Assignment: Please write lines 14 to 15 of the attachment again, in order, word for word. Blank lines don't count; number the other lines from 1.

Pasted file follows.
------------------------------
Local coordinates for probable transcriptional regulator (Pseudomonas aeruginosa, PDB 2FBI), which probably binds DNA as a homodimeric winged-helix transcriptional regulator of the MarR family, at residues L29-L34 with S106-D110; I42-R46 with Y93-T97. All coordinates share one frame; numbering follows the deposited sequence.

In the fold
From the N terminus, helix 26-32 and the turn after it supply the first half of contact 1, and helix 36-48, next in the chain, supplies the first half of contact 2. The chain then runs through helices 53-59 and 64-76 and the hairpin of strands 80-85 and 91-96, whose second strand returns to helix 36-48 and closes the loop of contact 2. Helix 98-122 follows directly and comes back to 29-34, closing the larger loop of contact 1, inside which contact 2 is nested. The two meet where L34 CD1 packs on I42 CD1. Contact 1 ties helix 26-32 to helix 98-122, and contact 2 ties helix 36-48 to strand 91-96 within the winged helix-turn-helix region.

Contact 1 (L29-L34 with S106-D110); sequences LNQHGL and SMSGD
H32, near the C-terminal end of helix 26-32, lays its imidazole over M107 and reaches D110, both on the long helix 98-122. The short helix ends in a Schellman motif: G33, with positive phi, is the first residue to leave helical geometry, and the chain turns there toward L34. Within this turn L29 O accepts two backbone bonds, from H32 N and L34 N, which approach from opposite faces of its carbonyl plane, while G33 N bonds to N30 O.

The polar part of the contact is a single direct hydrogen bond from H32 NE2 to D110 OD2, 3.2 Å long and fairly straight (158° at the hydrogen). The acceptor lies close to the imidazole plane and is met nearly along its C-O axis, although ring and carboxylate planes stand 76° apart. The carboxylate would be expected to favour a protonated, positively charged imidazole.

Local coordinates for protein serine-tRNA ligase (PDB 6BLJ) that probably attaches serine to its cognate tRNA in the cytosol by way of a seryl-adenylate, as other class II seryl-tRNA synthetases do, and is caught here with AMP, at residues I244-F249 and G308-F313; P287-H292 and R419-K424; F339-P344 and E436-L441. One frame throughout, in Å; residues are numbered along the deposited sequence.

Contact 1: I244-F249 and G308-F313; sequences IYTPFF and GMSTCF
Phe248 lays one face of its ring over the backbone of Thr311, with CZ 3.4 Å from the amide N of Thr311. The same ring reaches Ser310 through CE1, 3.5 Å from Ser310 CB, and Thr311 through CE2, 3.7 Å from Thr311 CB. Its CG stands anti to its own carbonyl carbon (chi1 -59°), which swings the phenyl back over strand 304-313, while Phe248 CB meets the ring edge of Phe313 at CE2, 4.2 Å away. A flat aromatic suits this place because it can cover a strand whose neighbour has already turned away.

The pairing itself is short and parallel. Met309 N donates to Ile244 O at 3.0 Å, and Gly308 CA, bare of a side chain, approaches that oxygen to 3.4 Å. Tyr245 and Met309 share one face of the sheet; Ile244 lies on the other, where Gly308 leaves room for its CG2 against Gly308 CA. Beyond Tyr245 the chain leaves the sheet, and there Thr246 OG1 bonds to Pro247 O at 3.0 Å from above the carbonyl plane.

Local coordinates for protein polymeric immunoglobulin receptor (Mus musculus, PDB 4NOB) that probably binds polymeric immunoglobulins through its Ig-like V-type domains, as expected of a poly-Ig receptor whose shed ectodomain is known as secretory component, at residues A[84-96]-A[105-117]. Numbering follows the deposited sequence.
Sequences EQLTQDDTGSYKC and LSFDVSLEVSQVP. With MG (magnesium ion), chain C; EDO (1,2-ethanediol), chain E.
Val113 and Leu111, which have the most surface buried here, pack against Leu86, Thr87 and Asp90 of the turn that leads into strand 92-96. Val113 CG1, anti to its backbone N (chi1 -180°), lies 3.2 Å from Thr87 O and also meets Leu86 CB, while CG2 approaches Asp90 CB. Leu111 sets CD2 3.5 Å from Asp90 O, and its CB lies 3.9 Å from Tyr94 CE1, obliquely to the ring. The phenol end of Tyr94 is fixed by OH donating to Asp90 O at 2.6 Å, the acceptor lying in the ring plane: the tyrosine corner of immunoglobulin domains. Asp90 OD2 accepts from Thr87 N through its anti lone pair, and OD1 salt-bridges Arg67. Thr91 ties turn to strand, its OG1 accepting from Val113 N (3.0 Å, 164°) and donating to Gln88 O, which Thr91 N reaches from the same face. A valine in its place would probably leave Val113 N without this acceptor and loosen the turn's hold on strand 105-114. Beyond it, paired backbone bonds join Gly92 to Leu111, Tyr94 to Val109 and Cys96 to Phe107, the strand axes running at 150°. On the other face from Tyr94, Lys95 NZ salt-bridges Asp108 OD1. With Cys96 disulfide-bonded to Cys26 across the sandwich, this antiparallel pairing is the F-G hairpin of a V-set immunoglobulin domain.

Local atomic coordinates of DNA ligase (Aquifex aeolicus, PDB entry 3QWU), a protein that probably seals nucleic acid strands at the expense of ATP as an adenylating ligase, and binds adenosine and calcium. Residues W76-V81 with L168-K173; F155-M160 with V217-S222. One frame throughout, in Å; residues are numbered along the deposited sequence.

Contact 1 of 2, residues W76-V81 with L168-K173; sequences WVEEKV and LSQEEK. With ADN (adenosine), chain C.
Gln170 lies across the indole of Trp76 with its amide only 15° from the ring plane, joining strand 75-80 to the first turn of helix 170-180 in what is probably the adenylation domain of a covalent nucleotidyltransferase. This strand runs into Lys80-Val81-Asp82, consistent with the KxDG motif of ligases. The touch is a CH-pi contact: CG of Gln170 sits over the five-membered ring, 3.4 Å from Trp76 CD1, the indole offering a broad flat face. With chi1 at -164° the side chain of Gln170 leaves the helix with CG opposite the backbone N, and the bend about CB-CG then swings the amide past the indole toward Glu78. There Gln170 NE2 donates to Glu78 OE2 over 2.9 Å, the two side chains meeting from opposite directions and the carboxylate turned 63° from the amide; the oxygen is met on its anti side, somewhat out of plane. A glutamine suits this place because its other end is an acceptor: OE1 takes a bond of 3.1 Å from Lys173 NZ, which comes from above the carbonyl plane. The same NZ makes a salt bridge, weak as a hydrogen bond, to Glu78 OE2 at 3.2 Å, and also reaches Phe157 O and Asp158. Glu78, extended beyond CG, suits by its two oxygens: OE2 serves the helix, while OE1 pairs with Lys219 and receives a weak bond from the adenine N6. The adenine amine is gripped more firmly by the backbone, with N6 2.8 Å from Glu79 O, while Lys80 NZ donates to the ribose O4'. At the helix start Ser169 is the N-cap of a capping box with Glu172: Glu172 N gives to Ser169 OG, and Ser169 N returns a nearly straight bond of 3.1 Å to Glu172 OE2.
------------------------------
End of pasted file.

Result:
Local atomic coordinates of DNA ligase (Aquifex aeolicus, PDB entry 3QWU), a protein that probably seals nucleic acid strands at the expense of ATP as an adenylating ligase, and binds adenosine and calcium. Residues W76-V81 with L168-K173; F155-M160 with V217-S222. One frame throughout, in Å; residues are numbered along the deposited sequence.

Contact 1 of 2, residues W76-V81 with L168-K173; sequences WVEEKV and LSQEEK. With ADN (adenosine), chain C.